It was announced this month that the Law Commission is proposing to radically overhaul the laws governing the making of wills. A consultation has been launched and will run until 10 November 2017, with conclusions and final recommendations expected to appear early in 2018.

On the one hand, this is to be welcomed, as the existing law dates back to 1837 and so in many ways does not reflect modern society, particularly technology and the ‘digital age’. The current law is criticised as being unclear and outdated. It is hoped that proposals to make it easier to make wills will encourage more people to do so, with a worryingly high, estimated two-thirds of the adult population not having a will in place. However, the proposed changes are causing concern among professionals that more contentious probate disputes could result if the law is relaxed.

The current law provides that to be valid, wills need to be made in writing and signed in the presence of two witnesses who should then also sign the will. The Law Commission’s proposals call for less formal notes, emails, videos, text messages and even voicemail messages to be treated as valid wills.

Reduce the number of disputes

The reforms say they aim to reduce the number of disputes because people will be more easily able to express their wishes or changes to those wishes. The Law Commission recognises that the changes could allow for more disputes if last minute changes have been made, or are thought to have been made and evidence is sought over and/or scrutinised as to how valid the changes are. It may also mean that elderly and vulnerable people are more at risk of undue influence from beneficiaries and even fraud.

Similarly, with the ageing population and dementia rates increasing, the issue of testamentary capacity has been highlighted as a problem area. The law here dates back to a case in 1870 of Banks v Goodfellow which sets out the legal test for having the requisite capacity to make a will. Again this is criticised by some as being archaic in language, so not easily understandable by the lay person, and outdated, not reflecting developments in medical understanding. The Law Commission proposal is to bring the test in line with the Mental Capacity Act 2005 which outlines the general capacity tests for people managing their own affairs. However, case law since the introduction of the 2005 Act has continued to prefer the Banks v Goodfellow test and consistently held it to override it, because it was only ever intended to enable the court to make decisions for living, incapable persons, not deceased persons.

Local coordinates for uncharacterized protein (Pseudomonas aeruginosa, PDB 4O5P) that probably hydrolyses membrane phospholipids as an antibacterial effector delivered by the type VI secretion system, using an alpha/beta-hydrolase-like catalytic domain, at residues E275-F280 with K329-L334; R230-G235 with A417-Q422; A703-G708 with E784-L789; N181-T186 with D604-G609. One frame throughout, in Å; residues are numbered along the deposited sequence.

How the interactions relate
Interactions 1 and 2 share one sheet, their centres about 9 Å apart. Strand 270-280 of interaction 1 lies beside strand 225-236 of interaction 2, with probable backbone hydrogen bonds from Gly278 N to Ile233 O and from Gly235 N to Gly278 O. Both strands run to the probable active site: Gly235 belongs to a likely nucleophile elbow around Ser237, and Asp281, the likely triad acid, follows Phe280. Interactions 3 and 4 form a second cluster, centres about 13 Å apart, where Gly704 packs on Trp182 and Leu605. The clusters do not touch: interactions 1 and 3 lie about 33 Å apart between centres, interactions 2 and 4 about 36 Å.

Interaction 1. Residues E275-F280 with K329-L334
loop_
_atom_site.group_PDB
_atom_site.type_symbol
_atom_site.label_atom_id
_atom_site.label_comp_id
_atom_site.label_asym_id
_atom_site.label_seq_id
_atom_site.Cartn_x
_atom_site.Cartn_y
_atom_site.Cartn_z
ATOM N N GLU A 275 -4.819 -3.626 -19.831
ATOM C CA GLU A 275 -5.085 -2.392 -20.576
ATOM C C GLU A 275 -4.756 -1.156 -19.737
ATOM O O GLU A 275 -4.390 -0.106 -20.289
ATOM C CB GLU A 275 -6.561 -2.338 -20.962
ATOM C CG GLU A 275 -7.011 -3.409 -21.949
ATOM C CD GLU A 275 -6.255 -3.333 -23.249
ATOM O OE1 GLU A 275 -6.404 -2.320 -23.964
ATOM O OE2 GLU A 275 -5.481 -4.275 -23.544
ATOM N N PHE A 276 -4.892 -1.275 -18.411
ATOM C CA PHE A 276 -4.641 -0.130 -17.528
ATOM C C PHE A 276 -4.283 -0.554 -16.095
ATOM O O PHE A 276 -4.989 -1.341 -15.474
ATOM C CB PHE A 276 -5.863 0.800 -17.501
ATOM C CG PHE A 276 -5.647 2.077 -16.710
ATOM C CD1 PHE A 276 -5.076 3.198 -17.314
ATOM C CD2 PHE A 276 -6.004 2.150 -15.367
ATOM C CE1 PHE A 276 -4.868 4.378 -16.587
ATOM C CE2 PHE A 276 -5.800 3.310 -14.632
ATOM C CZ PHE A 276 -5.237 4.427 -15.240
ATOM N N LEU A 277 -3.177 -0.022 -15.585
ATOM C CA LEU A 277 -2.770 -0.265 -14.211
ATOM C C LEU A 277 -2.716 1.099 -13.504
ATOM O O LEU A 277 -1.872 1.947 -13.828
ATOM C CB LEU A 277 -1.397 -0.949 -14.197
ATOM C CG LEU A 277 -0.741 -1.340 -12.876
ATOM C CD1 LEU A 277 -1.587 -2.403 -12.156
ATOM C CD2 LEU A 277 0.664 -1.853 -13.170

Consulting on the law

In the latter part of 2013, the Law Commission began this project by consulting on the law and problems with it, and these two areas of formalities and testamentary capacity were highlighted as being the areas where the law was considered not to be working. This consultation moves on from that to suggest ways in which the law can be improved.

With estates being much more valuable now owing to house price rises, and the modern family culture with more remarriages and cohabitation, there is already more to fight over and more potential reason for a fight, than there arguably was when the law was made in the Victorian Era. While the objectives behind this project are sensible, tackling it is not going to be easy because of the risks; this may well be the reason why it has not been reviewed in nearly 200 years. While making it easier for people to make wills and thereby express their wishes may help to reduce disputes, the Commission has to ensure that it does not have the opposite effect in allowing people to make wills in suspicious circumstances only leading to there being more.